Low Country Still Life
Limited Edition Print
Edition of 450 S/N
Image: 16″ x 30″
Overall: 21″ x 34″
75 Artist Proofs available with original watercolor remarques.
This painting grew out of my fascination with the history and lore of the ‘Low Country’ of South Carolina, as well as the rich sporting traditions that are evident even today. I wanted to build the composition around the late Poet Laureate and beloved outdoor writer Archibald Rutledge. I used several of his classic books as well as a photo of “Old Flintlock” (as he was called) himself. The photo that I used appears in the wonderful book HOME BY THE RIVER, in which Rutledge describes his renovation of Hampton Plantation, his ancestral home. I also used a couple of books by another great South Carolina outdoor writer, Havilah Babcock, as well as some books on the ‘Low Country’ plantations and plantation life. The oyster can is also from the region depicted.
Perhaps the most interesting story to come out of this painting concerns the marvelous Black Duck decoy. I wanted to include a great decoy from the region and a good friend was kind enough to lend this all-time classic. It was made by one of the five Caines brothers (Hucks, Sawney, Pluty, Ball, and Bob), most probably by Hucks. The brothers were tenants on a piece of land acquired by the Hobcaw Barony, the plantation (near Georgetown) owned by the famous financier Bernard Baruch. Tired of constantly having the brothers arrested for poaching game on his property, Baruch struck an agreement with the Caines brothers, whereby they became his hunting guides when he entertained guests on the plantation. These guests included the likes of Winston Churchill, the Rockefellers, Firestones and even President Grover Cleveland.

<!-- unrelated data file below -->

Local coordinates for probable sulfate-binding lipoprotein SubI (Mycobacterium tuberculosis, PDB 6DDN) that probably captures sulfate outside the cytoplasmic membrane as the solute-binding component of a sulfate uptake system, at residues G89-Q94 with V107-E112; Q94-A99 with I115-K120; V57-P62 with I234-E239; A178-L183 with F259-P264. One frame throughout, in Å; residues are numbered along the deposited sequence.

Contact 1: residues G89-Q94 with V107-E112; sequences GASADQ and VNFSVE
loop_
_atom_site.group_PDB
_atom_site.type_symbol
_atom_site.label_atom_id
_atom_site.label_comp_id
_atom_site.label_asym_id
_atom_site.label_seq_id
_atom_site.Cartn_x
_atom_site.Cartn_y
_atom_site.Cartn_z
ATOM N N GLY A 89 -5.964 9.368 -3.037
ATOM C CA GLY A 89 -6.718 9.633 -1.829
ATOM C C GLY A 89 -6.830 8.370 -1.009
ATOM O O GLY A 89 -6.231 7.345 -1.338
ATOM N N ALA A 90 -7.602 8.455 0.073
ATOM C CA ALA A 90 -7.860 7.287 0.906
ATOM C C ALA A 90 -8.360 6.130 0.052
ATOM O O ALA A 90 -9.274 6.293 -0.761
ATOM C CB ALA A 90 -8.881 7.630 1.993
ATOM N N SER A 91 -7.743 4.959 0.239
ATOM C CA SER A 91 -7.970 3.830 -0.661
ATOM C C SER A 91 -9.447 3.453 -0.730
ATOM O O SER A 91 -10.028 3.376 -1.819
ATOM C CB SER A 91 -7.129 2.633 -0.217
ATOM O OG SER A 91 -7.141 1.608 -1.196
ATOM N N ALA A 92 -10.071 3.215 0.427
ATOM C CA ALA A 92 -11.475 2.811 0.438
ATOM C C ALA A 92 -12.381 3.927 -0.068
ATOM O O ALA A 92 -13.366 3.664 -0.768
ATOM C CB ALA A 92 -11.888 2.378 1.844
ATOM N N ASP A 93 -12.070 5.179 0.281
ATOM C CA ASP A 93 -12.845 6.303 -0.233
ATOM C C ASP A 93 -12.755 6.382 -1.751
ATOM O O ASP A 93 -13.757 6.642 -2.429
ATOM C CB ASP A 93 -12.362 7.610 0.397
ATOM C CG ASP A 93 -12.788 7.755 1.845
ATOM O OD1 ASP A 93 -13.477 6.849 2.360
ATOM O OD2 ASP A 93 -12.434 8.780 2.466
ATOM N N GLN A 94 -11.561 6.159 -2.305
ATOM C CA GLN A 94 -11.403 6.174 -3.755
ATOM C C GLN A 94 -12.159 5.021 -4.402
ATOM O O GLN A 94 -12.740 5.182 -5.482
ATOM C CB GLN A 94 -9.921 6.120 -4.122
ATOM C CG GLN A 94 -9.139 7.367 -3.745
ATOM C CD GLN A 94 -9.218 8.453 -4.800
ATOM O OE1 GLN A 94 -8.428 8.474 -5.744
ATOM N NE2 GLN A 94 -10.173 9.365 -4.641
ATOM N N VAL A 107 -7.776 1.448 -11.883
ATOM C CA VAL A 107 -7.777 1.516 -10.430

While I was in the drawing stages of the painting, with the books, oyster can, decoy and Rutledge photo sitting in front of me in my studio I found in a flea market an old album of photographs, including several photos of duck hunting at Hobcaw Barony, two of which featured the Caines brothers, and one of which was captioned “Sawney Caines putting out decoys”. I like to think that the decoy in the painting was in the pile of decoys in the skiff in the old photo. Although tedious and difficult to paint, the photos were a perfect addition to the painting, which I am pleased to share with you here.